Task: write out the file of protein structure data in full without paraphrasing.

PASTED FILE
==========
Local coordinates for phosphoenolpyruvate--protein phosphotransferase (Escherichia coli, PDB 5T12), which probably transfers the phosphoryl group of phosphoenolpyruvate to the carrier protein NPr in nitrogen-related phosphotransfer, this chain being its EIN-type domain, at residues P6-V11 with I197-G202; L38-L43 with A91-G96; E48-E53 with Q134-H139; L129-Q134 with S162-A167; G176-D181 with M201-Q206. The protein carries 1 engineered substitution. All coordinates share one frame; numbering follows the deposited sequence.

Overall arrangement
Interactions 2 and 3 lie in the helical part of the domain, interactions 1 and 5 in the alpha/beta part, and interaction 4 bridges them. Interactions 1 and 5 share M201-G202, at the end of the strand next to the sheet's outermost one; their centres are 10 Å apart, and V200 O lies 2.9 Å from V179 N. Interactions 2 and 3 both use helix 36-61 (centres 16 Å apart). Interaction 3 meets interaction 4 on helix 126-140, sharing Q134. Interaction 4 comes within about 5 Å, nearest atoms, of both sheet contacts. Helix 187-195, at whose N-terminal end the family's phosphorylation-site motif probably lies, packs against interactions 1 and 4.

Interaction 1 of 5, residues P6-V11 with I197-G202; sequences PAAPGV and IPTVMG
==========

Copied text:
Local coordinates for phosphoenolpyruvate--protein phosphotransferase (Escherichia coli, PDB 5T12), which probably transfers the phosphoryl group of phosphoenolpyruvate to the carrier protein NPr in nitrogen-related phosphotransfer, this chain being its EIN-type domain, at residues P6-V11 with I197-G202; L38-L43 with A91-G96; E48-E53 with Q134-H139; L129-Q134 with S162-A167; G176-D181 with M201-Q206. The protein carries 1 engineered substitution. All coordinates share one frame; numbering follows the deposited sequence.

Overall arrangement
Interactions 2 and 3 lie in the helical part of the domain, interactions 1 and 5 in the alpha/beta part, and interaction 4 bridges them. Interactions 1 and 5 share M201-G202, at the end of the strand next to the sheet's outermost one; their centres are 10 Å apart, and V200 O lies 2.9 Å from V179 N. Interactions 2 and 3 both use helix 36-61 (centres 16 Å apart). Interaction 3 meets interaction 4 on helix 126-140, sharing Q134. Interaction 4 comes within about 5 Å, nearest atoms, of both sheet contacts. Helix 187-195, at whose N-terminal end the family's phosphorylation-site motif probably lies, packs against interactions 1 and 4.

Interaction 1 of 5, residues P6-V11 with I197-G202; sequences PAAPGV and IPTVMG